Sure, the vampire myth has been with us forever. One of the very first films was a vampire movie. We are indeed obsessed with these blood-sucking trollops. And yet, lately, the vampire film has fallen into a rut that I worry it can never pry itself out of. We don't see the vampires of yesteryear anymore. Gone are green skinned, hairy-eared ghouls that haunted graveyards and sucked the blood from corpulent women. Gone are the baby-bird-headed stick figures that lurked in foggy London alleyways. Today vampires are all glamorous, leather-bound martial arts experts. They have great hair (that's a side-effect of living forever), nice shoes, and groove to industrial music. They are the Goth fashionistas who are as infatuated with sucking blood as they with collecting Ferraris and having swanky parties.

Continue reading: Rise: Blood Hunter Review

Reflections In A Golden Eye Review


Excellent
Based on a Carson McCullers novella, Reflections in a Golden Eye is a sordid Southern Gothic melodrama that peeks into the bedroom windows of the officers of a rural army base and finds... depravity! With an A-list cast and the leering directorial eye of John Huston, it's lots of dirty fun.

Huston's most interesting decision was to riff off the title and shoot the entire picture in a golden sepia tone with only occasional splashes of color. The print was pulled from theaters when people didn't get it, but on DVD you can see it the way Huston intended, and it's unlike anything you've seen before.

Continue reading: Reflections In A Golden Eye Review

Confidence Review


Extraordinary
If Heist held your attention and The Score kept you guessing, you need to see Confidence, James Foley's stunningly original sting movie that puts the majority of sting movies to shame. Who knew that Foley, the man responsible for brainless thrillers like The Corruptor and Fear, would helm a genre film that outwits even those from acclaimed filmmakers David Mamet and Frank Oz?

Confidence has triple the pizzazz of any caper movie released in the past several years. To say that it keeps you guessing would be misleading; the film has so many twists, turns, and reveals them in such an order that you don't even know where to start guessing. You'll need a scorecard to keep everything in order. Yet, remarkably, in the end, everything adds up without any apparent plot holes. It's astonishing.

Continue reading: Confidence Review

Robert Forster

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Robert Forster Movies

Mulholland Drive Trailer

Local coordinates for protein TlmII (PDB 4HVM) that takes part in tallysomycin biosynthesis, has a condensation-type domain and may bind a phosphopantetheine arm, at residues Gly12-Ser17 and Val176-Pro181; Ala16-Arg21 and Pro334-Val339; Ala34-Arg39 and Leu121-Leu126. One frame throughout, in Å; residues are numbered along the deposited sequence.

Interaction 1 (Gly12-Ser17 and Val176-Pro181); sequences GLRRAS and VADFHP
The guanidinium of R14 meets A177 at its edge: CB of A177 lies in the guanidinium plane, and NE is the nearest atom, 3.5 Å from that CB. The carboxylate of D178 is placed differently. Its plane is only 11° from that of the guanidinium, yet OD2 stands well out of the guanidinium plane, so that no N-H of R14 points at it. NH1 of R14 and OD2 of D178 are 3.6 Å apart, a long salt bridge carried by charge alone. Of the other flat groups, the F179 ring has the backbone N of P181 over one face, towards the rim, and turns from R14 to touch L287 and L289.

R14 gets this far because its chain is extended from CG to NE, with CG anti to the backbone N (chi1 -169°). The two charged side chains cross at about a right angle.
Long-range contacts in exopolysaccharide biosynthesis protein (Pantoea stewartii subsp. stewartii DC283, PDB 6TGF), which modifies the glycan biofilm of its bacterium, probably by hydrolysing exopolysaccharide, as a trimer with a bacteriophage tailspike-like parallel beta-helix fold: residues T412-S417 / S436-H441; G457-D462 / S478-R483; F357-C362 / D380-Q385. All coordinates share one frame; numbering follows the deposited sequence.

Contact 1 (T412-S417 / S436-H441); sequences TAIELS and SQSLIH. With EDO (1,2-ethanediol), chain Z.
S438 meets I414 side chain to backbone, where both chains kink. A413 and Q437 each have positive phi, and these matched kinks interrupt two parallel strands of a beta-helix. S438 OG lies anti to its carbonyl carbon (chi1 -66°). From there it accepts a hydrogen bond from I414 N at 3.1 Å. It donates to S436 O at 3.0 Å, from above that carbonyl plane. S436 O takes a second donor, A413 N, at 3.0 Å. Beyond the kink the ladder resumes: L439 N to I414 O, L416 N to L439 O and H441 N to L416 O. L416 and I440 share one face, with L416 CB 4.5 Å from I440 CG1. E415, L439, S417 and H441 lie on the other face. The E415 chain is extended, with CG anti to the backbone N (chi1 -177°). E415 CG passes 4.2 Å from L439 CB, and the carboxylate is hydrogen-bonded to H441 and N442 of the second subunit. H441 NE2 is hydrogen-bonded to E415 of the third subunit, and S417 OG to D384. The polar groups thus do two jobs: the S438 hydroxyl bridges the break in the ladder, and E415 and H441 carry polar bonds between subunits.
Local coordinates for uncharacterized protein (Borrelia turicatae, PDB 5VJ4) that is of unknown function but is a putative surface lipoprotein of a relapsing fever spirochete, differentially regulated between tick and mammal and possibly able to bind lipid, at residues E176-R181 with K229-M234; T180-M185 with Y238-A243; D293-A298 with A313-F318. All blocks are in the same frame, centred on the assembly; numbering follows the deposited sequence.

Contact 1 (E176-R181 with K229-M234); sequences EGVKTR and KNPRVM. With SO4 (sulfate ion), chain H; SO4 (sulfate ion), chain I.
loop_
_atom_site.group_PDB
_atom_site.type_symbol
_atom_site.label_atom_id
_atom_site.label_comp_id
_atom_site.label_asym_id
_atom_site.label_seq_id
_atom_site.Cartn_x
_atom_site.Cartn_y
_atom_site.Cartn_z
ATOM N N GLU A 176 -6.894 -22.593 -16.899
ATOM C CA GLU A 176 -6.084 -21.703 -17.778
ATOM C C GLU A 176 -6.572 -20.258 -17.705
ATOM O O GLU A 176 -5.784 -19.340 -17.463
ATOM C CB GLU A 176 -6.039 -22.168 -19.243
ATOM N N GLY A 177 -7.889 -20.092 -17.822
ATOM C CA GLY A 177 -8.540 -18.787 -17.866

Mulholland Drive Trailer

When a young women finds herself with amnesia following a car accident on Mulholland Drive,...

London Has Fallen Movie Review

London Has Fallen Movie Review

It didn't seem possible, but somehow this action movie is even more preposterous than its...

London Has Fallen Trailer

London Has Fallen Trailer

Gerard Butler, Morgan Freeman, Aaron Eckhart and Angela Bassett once again team up in the...

Survivor Movie Review

Survivor Movie Review

Unusually gritty and grounded, this terrorism thriller avoids the pitfalls of most overwrought action movies...

Automata Trailer

Automata Trailer

Jacq Vaucan (Antonio Banderas) is working as an insurance agent for ROC Robotics Corporation in...

Olympus Has Fallen Movie Review

Olympus Has Fallen Movie Review

As this massive blockbuster thriller progresses, it's impossible not to become amused by how ridiculous...

Olympus Has Fallen Trailer

Olympus Has Fallen Trailer

President of the United States Benjamin Asher has had enough trauma while being in office,...

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The Descendants Movie Review

The Descendants Movie Review

As with Sideways and About Schmidt, Payne finds clever ways to blend sharp comedy and...

The Descendants Trailer

The Descendants Trailer

Matt King is a Hawaiian land baron who has never had time for his two...

Rise: Blood Hunter Movie Review

Rise: Blood Hunter Movie Review

I suppose, if anything, the fact that there is a new vampire flick out every...

Dragon Wars Movie Review

Dragon Wars Movie Review

If you happen to gravitate toward a movie about legions of resurrected dragons smashing their...

Reflections in a Golden Eye Movie Review

Reflections in a Golden Eye Movie Review

Based on a Carson McCullers novella, Reflections in a Golden Eye is a sordid Southern...

Firewall Movie Review

Firewall Movie Review

There is now practically a subgenre of films in which the protagonist's family is kidnapped...